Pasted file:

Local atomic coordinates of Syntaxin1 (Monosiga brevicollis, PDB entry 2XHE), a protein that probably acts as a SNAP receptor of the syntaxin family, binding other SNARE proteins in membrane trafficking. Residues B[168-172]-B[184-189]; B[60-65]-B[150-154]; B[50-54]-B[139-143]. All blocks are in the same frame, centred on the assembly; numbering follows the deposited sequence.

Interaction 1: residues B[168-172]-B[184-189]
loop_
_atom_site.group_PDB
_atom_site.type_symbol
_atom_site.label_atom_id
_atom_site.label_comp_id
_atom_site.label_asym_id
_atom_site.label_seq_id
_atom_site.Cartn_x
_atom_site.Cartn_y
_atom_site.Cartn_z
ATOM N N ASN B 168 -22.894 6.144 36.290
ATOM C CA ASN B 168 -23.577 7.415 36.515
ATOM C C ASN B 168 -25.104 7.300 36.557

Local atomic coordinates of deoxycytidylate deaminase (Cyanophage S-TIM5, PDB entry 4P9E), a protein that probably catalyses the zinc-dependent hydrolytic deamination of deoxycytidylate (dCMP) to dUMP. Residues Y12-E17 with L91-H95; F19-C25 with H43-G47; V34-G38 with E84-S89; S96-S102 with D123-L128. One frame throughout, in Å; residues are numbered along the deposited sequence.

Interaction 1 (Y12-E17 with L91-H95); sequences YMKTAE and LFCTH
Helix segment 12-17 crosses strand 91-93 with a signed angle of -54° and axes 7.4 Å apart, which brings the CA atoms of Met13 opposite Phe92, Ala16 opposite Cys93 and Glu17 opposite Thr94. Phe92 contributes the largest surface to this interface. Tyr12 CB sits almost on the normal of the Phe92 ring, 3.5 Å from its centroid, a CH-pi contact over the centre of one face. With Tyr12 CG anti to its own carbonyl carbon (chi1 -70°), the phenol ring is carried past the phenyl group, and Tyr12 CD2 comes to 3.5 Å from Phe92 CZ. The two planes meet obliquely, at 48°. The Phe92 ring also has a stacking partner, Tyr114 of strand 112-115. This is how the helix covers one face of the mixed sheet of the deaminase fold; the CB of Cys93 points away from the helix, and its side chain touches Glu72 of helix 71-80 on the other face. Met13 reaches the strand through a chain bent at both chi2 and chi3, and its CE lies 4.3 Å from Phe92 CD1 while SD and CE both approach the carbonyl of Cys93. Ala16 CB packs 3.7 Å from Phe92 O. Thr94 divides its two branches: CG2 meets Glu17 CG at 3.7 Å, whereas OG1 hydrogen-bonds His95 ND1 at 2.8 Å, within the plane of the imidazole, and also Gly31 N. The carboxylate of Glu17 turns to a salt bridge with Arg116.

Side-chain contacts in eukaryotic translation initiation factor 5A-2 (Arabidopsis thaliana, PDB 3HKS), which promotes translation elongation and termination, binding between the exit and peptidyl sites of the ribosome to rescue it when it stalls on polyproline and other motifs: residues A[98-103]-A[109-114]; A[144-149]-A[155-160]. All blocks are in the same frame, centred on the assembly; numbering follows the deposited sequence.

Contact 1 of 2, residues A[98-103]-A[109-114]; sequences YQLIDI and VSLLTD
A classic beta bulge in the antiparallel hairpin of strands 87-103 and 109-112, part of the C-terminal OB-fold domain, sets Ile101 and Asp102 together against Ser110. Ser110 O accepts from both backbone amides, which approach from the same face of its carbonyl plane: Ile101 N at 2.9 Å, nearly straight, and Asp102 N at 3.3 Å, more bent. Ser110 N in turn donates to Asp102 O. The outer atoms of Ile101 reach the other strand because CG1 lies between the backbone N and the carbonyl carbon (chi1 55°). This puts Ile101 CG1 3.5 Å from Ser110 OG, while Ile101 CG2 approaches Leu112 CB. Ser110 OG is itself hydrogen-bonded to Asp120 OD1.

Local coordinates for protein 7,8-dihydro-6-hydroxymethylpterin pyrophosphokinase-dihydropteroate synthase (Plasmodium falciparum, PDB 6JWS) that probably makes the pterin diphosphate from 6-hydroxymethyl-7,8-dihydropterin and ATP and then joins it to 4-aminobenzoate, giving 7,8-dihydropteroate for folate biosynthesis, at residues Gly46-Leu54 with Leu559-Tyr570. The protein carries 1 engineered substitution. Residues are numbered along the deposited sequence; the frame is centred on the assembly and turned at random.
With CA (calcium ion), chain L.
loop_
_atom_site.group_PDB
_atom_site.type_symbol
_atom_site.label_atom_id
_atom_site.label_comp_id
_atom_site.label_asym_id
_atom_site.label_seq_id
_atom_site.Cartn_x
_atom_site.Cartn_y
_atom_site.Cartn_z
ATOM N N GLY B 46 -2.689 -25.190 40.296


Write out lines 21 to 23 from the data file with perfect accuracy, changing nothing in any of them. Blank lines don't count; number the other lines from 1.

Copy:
A classic beta bulge in the antiparallel hairpin of strands 87-103 and 109-112, part of the C-terminal OB-fold domain, sets Ile101 and Asp102 together against Ser110. Ser110 O accepts from both backbone amides, which approach from the same face of its carbonyl plane: Ile101 N at 2.9 Å, nearly straight, and Asp102 N at 3.3 Å, more bent. Ser110 N in turn donates to Asp102 O. The outer atoms of Ile101 reach the other strand because CG1 lies between the backbone N and the carbonyl carbon (chi1 55°). This puts Ile101 CG1 3.5 Å from Ser110 OG, while Ile101 CG2 approaches Leu112 CB. Ser110 OG is itself hydrogen-bonded to Asp120 OD1.

Local coordinates for protein 7,8-dihydro-6-hydroxymethylpterin pyrophosphokinase-dihydropteroate synthase (Plasmodium falciparum, PDB 6JWS) that probably makes the pterin diphosphate from 6-hydroxymethyl-7,8-dihydropterin and ATP and then joins it to 4-aminobenzoate, giving 7,8-dihydropteroate for folate biosynthesis, at residues Gly46-Leu54 with Leu559-Tyr570. The protein carries 1 engineered substitution. Residues are numbered along the deposited sequence; the frame is centred on the assembly and turned at random.
With CA (calcium ion), chain L.